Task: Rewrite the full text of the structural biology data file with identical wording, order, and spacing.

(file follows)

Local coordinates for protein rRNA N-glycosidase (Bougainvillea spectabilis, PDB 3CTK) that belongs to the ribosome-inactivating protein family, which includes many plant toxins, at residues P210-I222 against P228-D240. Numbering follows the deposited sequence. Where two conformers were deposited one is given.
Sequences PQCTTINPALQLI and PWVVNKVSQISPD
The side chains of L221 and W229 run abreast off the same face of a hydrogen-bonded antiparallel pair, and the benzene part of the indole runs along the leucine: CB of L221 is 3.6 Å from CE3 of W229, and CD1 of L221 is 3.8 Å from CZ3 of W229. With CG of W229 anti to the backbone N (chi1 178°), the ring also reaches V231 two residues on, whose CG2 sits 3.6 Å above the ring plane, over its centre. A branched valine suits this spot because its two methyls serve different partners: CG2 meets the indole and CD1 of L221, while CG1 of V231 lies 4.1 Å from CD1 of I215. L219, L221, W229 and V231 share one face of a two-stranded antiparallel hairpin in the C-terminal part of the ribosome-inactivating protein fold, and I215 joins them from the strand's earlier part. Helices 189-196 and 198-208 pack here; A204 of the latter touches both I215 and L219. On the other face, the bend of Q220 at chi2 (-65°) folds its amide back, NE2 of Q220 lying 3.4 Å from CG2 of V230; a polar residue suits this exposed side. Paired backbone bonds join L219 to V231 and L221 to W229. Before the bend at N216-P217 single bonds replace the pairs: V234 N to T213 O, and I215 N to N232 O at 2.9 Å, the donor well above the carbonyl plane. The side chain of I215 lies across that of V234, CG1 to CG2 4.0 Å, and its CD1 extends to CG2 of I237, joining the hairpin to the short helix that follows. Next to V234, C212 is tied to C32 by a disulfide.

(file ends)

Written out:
Local coordinates for protein rRNA N-glycosidase (Bougainvillea spectabilis, PDB 3CTK) that belongs to the ribosome-inactivating protein family, which includes many plant toxins, at residues P210-I222 against P228-D240. Numbering follows the deposited sequence. Where two conformers were deposited one is given.
Sequences PQCTTINPALQLI and PWVVNKVSQISPD
The side chains of L221 and W229 run abreast off the same face of a hydrogen-bonded antiparallel pair, and the benzene part of the indole runs along the leucine: CB of L221 is 3.6 Å from CE3 of W229, and CD1 of L221 is 3.8 Å from CZ3 of W229. With CG of W229 anti to the backbone N (chi1 178°), the ring also reaches V231 two residues on, whose CG2 sits 3.6 Å above the ring plane, over its centre. A branched valine suits this spot because its two methyls serve different partners: CG2 meets the indole and CD1 of L221, while CG1 of V231 lies 4.1 Å from CD1 of I215. L219, L221, W229 and V231 share one face of a two-stranded antiparallel hairpin in the C-terminal part of the ribosome-inactivating protein fold, and I215 joins them from the strand's earlier part. Helices 189-196 and 198-208 pack here; A204 of the latter touches both I215 and L219. On the other face, the bend of Q220 at chi2 (-65°) folds its amide back, NE2 of Q220 lying 3.4 Å from CG2 of V230; a polar residue suits this exposed side. Paired backbone bonds join L219 to V231 and L221 to W229. Before the bend at N216-P217 single bonds replace the pairs: V234 N to T213 O, and I215 N to N232 O at 2.9 Å, the donor well above the carbonyl plane. The side chain of I215 lies across that of V234, CG1 to CG2 4.0 Å, and its CD1 extends to CG2 of I237, joining the hairpin to the short helix that follows. Next to V234, C212 is tied to C32 by a disulfide.